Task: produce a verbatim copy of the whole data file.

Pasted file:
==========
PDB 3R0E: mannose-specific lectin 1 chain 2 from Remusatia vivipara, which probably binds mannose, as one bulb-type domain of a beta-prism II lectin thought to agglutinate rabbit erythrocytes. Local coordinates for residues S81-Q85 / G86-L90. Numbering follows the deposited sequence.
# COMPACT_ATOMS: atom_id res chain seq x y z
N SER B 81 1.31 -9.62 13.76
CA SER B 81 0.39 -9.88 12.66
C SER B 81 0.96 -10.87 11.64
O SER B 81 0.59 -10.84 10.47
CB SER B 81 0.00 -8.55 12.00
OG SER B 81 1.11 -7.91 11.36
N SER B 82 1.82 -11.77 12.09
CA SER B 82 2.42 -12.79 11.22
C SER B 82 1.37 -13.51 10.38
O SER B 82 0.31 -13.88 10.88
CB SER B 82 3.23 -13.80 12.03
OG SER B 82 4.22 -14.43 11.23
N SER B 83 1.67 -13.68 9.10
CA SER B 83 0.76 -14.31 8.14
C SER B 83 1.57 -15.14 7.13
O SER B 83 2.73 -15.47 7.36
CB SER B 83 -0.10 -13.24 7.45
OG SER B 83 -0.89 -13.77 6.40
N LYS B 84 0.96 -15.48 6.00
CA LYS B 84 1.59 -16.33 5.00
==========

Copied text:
PDB 3R0E: mannose-specific lectin 1 chain 2 from Remusatia vivipara, which probably binds mannose, as one bulb-type domain of a beta-prism II lectin thought to agglutinate rabbit erythrocytes. Local coordinates for residues S81-Q85 / G86-L90. Numbering follows the deposited sequence.
# COMPACT_ATOMS: atom_id res chain seq x y z
N SER B 81 1.31 -9.62 13.76
CA SER B 81 0.39 -9.88 12.66
C SER B 81 0.96 -10.87 11.64
O SER B 81 0.59 -10.84 10.47
CB SER B 81 0.00 -8.55 12.00
OG SER B 81 1.11 -7.91 11.36
N SER B 82 1.82 -11.77 12.09
CA SER B 82 2.42 -12.79 11.22
C SER B 82 1.37 -13.51 10.38
O SER B 82 0.31 -13.88 10.88
CB SER B 82 3.23 -13.80 12.03
OG SER B 82 4.22 -14.43 11.23
N SER B 83 1.67 -13.68 9.10
CA SER B 83 0.76 -14.31 8.14
C SER B 83 1.57 -15.14 7.13
O SER B 83 2.73 -15.47 7.36
CB SER B 83 -0.10 -13.24 7.45
OG SER B 83 -0.89 -13.77 6.40
N LYS B 84 0.96 -15.48 6.00
CA LYS B 84 1.59 -16.33 5.00